Interview: Ed Vaizey

Shadow Minister of Culture since November 2006, Ed Vaizey is one of the new generation of Tory MPs. Academic and boyishly affable, he’s unusually well qualified as an arts spokesman his mother is art historian and Sunday Times art critic Marina Vaizey. ‘I was exposed tovisual arts from an early age, which is easy to take for granted.’ His father, Lord Vaizey, was a distinguished academic and economist: ‘Harold Wilson gave him a peerage in his Lavender List one of the few who really deserved it in my opinion.’ His father ran Cumberland Lodge, where students and tutors could mix informally, and had high expectations for his children. ‘He did insist on taking us to the opera when we were about eight, which I think was too young. I have enjoyed rediscovering theatre and opera recently, and had a great evening at Covent Garden with an old friend, who is so infectiously enthusiastic about it all.’ Did he always want to be an MP?

‘Well, I was always interested, and I can remember, when I was 11, my father crossing the house floor from the Labour to the Conservative benches. He saw Margaret Thatcher was the only person who was going to tackle the country’s problems. I remember the 1979 election coincided with Star Wars mania, and one Thatcher slogan was “May the 4th Be With You”.’ Mr Vaizey studied at Oxford and practised as a barrister. He ran a successful PR company before becoming Michael Howard’s chief speechwriter in 2004. In 2005, he was elected MP for Wantage and Didcot, and he and his wife and son now have a home in Oxfordshire. ‘I’m surprised by how much satisfaction I get from constituency work there are many ways you can make a difference, often small things that can add up to big things in the lives of individuals. Also, as an MP, I’m continually grateful for how much time people are prepared to give me to explain their fields and their worlds, which is a great privilege.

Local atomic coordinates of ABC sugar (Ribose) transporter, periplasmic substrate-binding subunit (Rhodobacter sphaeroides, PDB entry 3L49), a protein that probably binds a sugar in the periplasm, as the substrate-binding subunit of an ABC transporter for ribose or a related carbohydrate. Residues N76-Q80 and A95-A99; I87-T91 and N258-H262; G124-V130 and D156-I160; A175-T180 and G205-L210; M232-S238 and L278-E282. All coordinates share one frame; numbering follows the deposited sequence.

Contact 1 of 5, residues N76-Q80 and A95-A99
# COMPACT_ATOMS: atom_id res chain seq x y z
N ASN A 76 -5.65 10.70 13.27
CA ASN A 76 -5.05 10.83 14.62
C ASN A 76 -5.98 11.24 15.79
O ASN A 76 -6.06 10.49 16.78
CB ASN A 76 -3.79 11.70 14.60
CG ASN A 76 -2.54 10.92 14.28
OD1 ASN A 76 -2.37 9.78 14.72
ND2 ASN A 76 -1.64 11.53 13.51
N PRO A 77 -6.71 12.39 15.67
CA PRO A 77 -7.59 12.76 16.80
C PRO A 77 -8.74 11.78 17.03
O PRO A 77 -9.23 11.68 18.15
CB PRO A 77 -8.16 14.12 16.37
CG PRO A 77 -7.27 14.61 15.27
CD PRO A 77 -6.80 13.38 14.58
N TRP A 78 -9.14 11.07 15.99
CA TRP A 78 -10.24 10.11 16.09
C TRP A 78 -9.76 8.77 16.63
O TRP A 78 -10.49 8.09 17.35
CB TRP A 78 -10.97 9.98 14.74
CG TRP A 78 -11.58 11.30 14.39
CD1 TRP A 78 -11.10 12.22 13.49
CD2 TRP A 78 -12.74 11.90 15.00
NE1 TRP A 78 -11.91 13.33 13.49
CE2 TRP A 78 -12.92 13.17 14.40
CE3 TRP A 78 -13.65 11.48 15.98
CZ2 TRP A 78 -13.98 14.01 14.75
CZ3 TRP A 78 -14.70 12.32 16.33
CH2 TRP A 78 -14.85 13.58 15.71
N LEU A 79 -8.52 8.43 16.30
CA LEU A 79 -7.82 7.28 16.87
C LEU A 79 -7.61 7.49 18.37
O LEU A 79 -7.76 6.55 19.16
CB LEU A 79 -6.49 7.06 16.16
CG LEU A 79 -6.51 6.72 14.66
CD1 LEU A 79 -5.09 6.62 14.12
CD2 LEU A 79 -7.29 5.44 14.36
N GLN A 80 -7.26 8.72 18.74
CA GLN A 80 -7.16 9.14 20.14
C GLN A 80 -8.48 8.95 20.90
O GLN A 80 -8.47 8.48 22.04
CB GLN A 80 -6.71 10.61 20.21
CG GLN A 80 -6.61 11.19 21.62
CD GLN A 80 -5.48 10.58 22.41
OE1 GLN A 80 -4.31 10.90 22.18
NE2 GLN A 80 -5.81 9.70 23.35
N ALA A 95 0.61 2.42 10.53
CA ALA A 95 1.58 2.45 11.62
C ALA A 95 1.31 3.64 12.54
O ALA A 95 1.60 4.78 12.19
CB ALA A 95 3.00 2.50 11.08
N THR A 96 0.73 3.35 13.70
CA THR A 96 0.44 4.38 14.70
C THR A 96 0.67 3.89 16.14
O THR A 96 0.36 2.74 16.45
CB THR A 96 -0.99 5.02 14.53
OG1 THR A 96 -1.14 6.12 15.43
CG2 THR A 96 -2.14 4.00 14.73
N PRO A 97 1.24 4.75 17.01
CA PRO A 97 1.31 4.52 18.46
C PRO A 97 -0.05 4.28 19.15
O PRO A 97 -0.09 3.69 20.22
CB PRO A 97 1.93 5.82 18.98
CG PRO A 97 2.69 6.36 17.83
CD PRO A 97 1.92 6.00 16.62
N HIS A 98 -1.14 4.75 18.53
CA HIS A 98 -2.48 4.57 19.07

I appreciated spending time with people in the Armed Forces, as you can’t debate such subjects just based on briefings.’ As shadow culture minister, Mr Vaizey is Margaret Hodge’s counterpart, so is responsible for built heritage, visual arts, film, libraries, performing arts, museums, and video gaming. He is enjoying the debate stimulated by the publication of the discussion document prepared at Mr Cameron’s invitation by the independent Arts Task-force, chaired by Sir John Tusa: ‘We wanted ideas that might be the basis of sensible policies, but they aren’t headline grabbing. The recommendations have

stimulated considerable debate in the arts world.’ Alarmed by Labour’s handling of cuts to the Arts Council, he’s predictably cautious on funding issues, but says: ‘We are categorically committed to restoring the Lottery Funds to their proper good causes, to be at the disposal of the arts and heritage, and opposed to Labour’s raids on these funds’.

Mr Vaizey is keen to champion the contribution of private owners of historic houses to the field of the preservation of our national heritage, and wants to discover ways to help them, and is ‘outraged by the freezing of English Heritage’s budget over the past decade’. He is also interested in ways of regulating the quality of new development, as well as possibly extending the role of CABE, the Commission for Architecture and the Built Environment. Mr Vaizey has nailed his colours to the mast on the subject of high-rise buildings in London: ‘We have to take this seriously. I accept that part of the nature of London is commercial freedom (think how Wren’s grand plan was dropped), but unrestrained development of skyscrapers needs to be regulated. There are reasonable compromises to be made, clusters of towers around the Gherkin, for instance, but historic central London needs to be protected, as part of our national identity it’s part of who we are as a nation.’ For the Arts Taskforce report, visit